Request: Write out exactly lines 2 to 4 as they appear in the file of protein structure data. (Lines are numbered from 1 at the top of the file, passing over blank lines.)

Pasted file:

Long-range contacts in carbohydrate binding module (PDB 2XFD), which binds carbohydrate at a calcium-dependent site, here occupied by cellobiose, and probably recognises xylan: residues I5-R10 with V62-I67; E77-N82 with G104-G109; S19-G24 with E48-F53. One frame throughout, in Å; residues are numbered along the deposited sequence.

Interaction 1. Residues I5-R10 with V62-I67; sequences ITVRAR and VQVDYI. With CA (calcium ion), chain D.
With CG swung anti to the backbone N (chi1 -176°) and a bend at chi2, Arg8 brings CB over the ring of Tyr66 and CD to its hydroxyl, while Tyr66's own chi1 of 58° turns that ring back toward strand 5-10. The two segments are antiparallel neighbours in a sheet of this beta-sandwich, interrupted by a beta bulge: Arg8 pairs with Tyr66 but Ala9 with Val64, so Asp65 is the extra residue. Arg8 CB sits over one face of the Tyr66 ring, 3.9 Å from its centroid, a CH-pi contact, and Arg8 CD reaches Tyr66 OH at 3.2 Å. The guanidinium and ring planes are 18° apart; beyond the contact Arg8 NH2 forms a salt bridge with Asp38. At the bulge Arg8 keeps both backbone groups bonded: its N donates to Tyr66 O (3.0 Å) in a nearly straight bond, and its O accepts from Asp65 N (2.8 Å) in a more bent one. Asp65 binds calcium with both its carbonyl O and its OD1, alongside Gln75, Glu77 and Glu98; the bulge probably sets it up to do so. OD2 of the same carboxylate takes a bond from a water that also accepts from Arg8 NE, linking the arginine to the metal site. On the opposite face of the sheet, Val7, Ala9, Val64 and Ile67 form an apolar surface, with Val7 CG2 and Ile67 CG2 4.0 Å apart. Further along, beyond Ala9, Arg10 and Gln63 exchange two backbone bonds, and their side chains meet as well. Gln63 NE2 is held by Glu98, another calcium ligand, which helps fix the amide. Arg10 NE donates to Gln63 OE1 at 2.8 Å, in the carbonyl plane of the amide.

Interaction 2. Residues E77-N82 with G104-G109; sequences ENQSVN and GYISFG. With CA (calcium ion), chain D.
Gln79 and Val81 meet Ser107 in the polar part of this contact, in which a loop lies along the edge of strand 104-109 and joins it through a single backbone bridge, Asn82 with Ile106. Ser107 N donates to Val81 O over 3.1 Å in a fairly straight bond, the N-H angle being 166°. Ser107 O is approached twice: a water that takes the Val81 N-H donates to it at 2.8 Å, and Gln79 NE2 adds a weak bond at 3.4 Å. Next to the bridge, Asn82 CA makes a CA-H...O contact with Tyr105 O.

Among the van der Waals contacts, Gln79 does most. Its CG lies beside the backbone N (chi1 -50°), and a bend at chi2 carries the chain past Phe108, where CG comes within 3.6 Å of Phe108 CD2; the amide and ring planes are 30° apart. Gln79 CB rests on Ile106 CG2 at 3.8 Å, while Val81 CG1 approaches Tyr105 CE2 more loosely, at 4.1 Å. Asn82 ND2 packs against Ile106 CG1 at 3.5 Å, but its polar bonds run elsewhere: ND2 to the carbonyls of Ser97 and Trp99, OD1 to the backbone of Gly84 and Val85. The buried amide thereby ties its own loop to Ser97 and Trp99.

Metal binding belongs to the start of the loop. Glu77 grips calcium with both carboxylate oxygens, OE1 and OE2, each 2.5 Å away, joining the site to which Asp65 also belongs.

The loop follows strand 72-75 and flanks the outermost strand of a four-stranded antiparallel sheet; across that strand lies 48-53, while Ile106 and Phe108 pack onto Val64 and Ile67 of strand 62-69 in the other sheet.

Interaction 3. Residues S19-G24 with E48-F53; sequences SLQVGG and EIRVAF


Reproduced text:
Interaction 1. Residues I5-R10 with V62-I67; sequences ITVRAR and VQVDYI. With CA (calcium ion), chain D.
With CG swung anti to the backbone N (chi1 -176°) and a bend at chi2, Arg8 brings CB over the ring of Tyr66 and CD to its hydroxyl, while Tyr66's own chi1 of 58° turns that ring back toward strand 5-10. The two segments are antiparallel neighbours in a sheet of this beta-sandwich, interrupted by a beta bulge: Arg8 pairs with Tyr66 but Ala9 with Val64, so Asp65 is the extra residue. Arg8 CB sits over one face of the Tyr66 ring, 3.9 Å from its centroid, a CH-pi contact, and Arg8 CD reaches Tyr66 OH at 3.2 Å. The guanidinium and ring planes are 18° apart; beyond the contact Arg8 NH2 forms a salt bridge with Asp38. At the bulge Arg8 keeps both backbone groups bonded: its N donates to Tyr66 O (3.0 Å) in a nearly straight bond, and its O accepts from Asp65 N (2.8 Å) in a more bent one. Asp65 binds calcium with both its carbonyl O and its OD1, alongside Gln75, Glu77 and Glu98; the bulge probably sets it up to do so. OD2 of the same carboxylate takes a bond from a water that also accepts from Arg8 NE, linking the arginine to the metal site. On the opposite face of the sheet, Val7, Ala9, Val64 and Ile67 form an apolar surface, with Val7 CG2 and Ile67 CG2 4.0 Å apart. Further along, beyond Ala9, Arg10 and Gln63 exchange two backbone bonds, and their side chains meet as well. Gln63 NE2 is held by Glu98, another calcium ligand, which helps fix the amide. Arg10 NE donates to Gln63 OE1 at 2.8 Å, in the carbonyl plane of the amide.

Interaction 2. Residues E77-N82 with G104-G109; sequences ENQSVN and GYISFG. With CA (calcium ion), chain D.